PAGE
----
Extra Punctuation: Not All Sequels Suck

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That's what I've been Saying (rambling) for a LONG time now! Personally, I want Valve to release a retail version of Source that lets us Noobs make 3D FP games without any (or very little) technical knowledge.

The one reason I'd argue against the toolset idea is that the only way for it to be simple is for the writer to not get quite as involved in the game's subtleties of its mechanics, which are usually meant to be the star piece of the set. Braid had time travel as Tim's "alternate way of viewing the world." Bioshock had you using plasmids as a demonstration of what kind of shit caused the city to collapse.

The best contribution a writer will make to a AAA game is deciding how the mechanics work, not even necessarily what the dialogue is like.

Raiyan 1.0:

The_root_of_all_evil:
Alien/Aliens

I would have to disagree with that. While I respect Cameroon's sequel for creating a number of popular tropes, it was largely underwhelming compared to Ridley Scott's tension-filled, well-paced narration. It's like comparing Amnesia to Dead Space.

When I was a kid it seemed everyone apart from me thought Aliens was better than Alien. I prefer Alien.

Superman 2 is better than Superman.

Nice article. If there was a game making tool that was as easy to pick up as say, Powerpoint, or even Buzz tracker (http://en.wikipedia.org/wiki/Buzz_Tracker), I'd definitely be making games...

Yahtzee Croshaw:
I definitely think it applies to traditional storytelling media like films and novels,

There are plenty of examples there too.
Terminator 2 > Terminator
The Colour of Magic is inferior to most of what came later.
Aliens is regarded as being as good or better than the original.
Star Trek went through an entire TV series and Star Trek: The Motion Picture before Wrath of Khan came out.
Army of Darkness is better than the original Evil Dead.
Lord of the Rings came from The Hobbit.

Something about this article that felt off to me was that you pointed out how Mario and Zelda almost never really change, while praising Symphony of the Night for being one of the few platformers that encourages exploration. But that's exactly what Super Mario 64 did, and it came out a year before SOTN. Speaking of, aside from its' token story of having to save the princess and having the same characters, almost everything about that Mario game was different from the ones before.

That's all for criticism, I for the most part agree with what you had to say and am pretty much on the same page when it comes to my attitude about sequels. Even when that sequel happens to be good, there's just something that makes me want to hate them. Whether it's because it isn't very creative, makes me think the developers/publishers just want a cash cow, or maybe even because everyone is so willing to go along with them without questioning it, I'm not sure really.

That idea about the Holodeck? Yeah, it exists, it's called Neverwinter Nights Toolset. Start modelling. Oh wait, there's actual effort involved with moving a written idea into a visual, let alone interactive, format? Drawing and programming and testing and timing and math and other useless shit? Well, FUCK THAT! I don't have time to actually BE a Renaissance person to feel I deserve to OUTPUT like a Renaissance person. I demand more from my consumer level entertainment. A LOT more. Intel, you're seriously slicking up the loo floor, here. Get cracking.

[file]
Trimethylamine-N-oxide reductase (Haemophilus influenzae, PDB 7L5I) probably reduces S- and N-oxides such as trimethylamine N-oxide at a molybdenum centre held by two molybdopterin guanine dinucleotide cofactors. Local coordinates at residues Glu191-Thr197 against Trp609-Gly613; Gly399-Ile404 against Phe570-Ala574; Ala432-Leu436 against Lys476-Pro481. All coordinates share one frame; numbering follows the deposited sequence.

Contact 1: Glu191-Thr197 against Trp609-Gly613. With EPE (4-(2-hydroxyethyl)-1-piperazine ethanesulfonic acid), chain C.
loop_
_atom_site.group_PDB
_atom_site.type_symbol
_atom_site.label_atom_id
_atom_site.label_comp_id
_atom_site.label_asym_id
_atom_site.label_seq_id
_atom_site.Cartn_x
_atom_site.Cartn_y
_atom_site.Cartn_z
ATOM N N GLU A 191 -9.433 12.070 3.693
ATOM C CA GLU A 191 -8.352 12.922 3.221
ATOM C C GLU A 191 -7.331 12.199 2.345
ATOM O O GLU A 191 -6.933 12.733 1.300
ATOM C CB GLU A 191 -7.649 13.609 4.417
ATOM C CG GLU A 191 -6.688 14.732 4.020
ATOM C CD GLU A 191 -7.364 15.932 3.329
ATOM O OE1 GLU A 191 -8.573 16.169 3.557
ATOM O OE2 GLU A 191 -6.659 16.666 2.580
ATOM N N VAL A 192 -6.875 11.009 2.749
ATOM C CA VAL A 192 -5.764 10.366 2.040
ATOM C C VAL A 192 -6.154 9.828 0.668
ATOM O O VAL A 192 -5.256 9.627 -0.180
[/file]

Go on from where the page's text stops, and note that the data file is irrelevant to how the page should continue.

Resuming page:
I mean, seriously computer industry, where the fuck IS my real Holodeck? Not the force fields thing that would only be used for protein dispersal and backrubs. I'm talking about the guts part, the super-connections intuition part. You know, the one that knows how to do a simple fucking pallette/model/ruleset/metagame/ARG/DLC template system that reads my twisted gas huffing mind and feeds what I want right back into my tail-sucking gullet?! Why can't we have the computers do all the hard menial tasks and let us just spew great ideas and have them massage us into the deep slumber of an eternal night in space.

Oh shit. As usual, nature provides already. It's called HEROIN.

BreakfastMan:
... Make things more complicated and you loose a lot of the potential creators that are out there, simply because they cannot get into it. ...

If you're not willing to endure difficultly for your ideas then you probably don't deserve to be recognised for them though. It's a matter of evolution, those who aren't committed or ingenious enough to overcome the challenges of creating something new fall by the wayside and the standards gradually improve. I'd like to make it clear that I'm referring only the creative process itself, and not to publishing and reproduction where the evils of the profit margin tend to have the last say.

GrizzlerBorno:
That's what I've been Saying (rambling) for a LONG time now! Personally, I want Valve to release a retail version of Source that lets us Noobs make 3D FP games without any (or very little) technical knowledge.

It isn't Source, and it isn't exactly amazing looking. Hell, the AI included in it is perhaps the worst you have ever seen. But if you want to get introduced to making FPS games, try googling for FPS Creator; it has an included set of textures and stuff, it's quite easy to get into. It's very basic but worth a try if you've got some time on you.

The_root_of_all_evil:

Games: GTA 3 vs GTA 1 or 2? Street Fighter 2 vs Streetfighter? Dungeon Keeper 1/2?

It's a good rule of thumb, but it's not set in stone.

And just to annoy Yahtzee, Buffy (TV Series) beats Buffy (Movie).

I actually enjoyed the first two GTAs more than GTA3, but then again I'm a 2D freak.
But yeah, Buffy the series is much, much better than the movie.

believer258:

GrizzlerBorno: